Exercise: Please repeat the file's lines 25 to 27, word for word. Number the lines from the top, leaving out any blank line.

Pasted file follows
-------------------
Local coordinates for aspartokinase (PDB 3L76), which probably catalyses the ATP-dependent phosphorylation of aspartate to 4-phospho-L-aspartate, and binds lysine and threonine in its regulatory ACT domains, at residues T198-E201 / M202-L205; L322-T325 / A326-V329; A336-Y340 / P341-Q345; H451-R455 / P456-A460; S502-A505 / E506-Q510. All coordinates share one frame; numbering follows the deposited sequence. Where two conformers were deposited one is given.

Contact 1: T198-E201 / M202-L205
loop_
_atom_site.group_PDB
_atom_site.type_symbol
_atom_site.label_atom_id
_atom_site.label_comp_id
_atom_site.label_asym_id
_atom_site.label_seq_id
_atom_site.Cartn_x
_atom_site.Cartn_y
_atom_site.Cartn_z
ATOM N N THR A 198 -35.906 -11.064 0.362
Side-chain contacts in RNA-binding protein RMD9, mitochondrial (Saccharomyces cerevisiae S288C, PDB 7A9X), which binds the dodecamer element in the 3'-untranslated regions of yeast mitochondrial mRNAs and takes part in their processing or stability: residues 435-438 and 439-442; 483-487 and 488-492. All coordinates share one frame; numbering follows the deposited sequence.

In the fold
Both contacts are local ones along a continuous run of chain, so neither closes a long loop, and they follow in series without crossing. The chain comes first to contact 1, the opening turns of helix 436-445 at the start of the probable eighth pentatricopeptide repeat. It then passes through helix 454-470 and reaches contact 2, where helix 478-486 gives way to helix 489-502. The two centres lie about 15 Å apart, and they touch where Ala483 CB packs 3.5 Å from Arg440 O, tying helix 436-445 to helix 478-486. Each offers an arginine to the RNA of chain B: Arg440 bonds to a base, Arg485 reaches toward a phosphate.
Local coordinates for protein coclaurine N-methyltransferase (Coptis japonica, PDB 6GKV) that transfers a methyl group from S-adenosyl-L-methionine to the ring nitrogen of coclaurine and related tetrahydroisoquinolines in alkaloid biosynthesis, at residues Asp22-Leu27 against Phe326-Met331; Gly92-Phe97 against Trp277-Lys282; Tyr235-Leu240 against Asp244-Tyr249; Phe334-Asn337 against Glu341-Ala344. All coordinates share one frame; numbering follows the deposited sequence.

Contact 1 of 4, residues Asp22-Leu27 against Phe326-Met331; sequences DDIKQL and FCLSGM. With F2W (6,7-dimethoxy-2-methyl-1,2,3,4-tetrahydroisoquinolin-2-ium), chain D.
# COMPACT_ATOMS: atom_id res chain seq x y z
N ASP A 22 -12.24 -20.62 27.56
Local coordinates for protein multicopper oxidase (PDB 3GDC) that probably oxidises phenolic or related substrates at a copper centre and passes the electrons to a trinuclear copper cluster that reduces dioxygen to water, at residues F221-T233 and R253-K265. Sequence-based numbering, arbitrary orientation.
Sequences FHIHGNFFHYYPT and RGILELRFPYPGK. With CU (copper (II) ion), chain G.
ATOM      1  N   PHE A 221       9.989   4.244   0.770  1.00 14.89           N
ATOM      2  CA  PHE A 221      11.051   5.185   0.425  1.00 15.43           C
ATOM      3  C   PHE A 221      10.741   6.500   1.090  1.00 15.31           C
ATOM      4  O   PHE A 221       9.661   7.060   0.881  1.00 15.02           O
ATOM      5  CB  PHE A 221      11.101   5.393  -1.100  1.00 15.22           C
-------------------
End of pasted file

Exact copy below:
ATOM      3  C   PHE A 221      10.741   6.500   1.090  1.00 15.31           C
ATOM      4  O   PHE A 221       9.661   7.060   0.881  1.00 15.02           O
ATOM      5  CB  PHE A 221      11.101   5.393  -1.100  1.00 15.22           C